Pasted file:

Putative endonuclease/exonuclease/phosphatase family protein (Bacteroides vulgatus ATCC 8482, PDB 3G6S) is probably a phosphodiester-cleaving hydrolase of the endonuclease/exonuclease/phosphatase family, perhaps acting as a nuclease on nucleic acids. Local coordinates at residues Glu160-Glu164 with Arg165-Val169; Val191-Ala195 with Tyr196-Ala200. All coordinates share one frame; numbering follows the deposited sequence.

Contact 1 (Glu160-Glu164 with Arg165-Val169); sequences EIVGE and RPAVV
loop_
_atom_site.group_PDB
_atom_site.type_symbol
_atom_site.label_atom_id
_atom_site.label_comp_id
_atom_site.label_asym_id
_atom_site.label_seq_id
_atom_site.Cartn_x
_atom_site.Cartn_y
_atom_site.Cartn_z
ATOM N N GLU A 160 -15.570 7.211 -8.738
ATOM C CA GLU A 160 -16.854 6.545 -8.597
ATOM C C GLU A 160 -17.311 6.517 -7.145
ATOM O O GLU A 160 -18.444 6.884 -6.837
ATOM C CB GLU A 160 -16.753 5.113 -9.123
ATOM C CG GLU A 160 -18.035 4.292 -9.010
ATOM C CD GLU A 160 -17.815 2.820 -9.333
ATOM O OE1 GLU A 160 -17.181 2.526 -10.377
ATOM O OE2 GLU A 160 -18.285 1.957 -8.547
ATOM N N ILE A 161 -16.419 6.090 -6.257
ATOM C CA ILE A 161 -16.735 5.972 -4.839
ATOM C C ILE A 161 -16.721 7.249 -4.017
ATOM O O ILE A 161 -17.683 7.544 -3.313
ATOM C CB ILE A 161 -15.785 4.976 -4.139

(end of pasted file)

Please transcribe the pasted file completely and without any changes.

Putative endonuclease/exonuclease/phosphatase family protein (Bacteroides vulgatus ATCC 8482, PDB 3G6S) is probably a phosphodiester-cleaving hydrolase of the endonuclease/exonuclease/phosphatase family, perhaps acting as a nuclease on nucleic acids. Local coordinates at residues Glu160-Glu164 with Arg165-Val169; Val191-Ala195 with Tyr196-Ala200. All coordinates share one frame; numbering follows the deposited sequence.

Contact 1 (Glu160-Glu164 with Arg165-Val169); sequences EIVGE and RPAVV
loop_
_atom_site.group_PDB
_atom_site.type_symbol
_atom_site.label_atom_id
_atom_site.label_comp_id
_atom_site.label_asym_id
_atom_site.label_seq_id
_atom_site.Cartn_x
_atom_site.Cartn_y
_atom_site.Cartn_z
ATOM N N GLU A 160 -15.570 7.211 -8.738
ATOM C CA GLU A 160 -16.854 6.545 -8.597
ATOM C C GLU A 160 -17.311 6.517 -7.145
ATOM O O GLU A 160 -18.444 6.884 -6.837
ATOM C CB GLU A 160 -16.753 5.113 -9.123
ATOM C CG GLU A 160 -18.035 4.292 -9.010
ATOM C CD GLU A 160 -17.815 2.820 -9.333
ATOM O OE1 GLU A 160 -17.181 2.526 -10.377
ATOM O OE2 GLU A 160 -18.285 1.957 -8.547
ATOM N N ILE A 161 -16.419 6.090 -6.257
ATOM C CA ILE A 161 -16.735 5.972 -4.839
ATOM C C ILE A 161 -16.721 7.249 -4.017
ATOM O O ILE A 161 -17.683 7.544 -3.313
ATOM C CB ILE A 161 -15.785 4.976 -4.139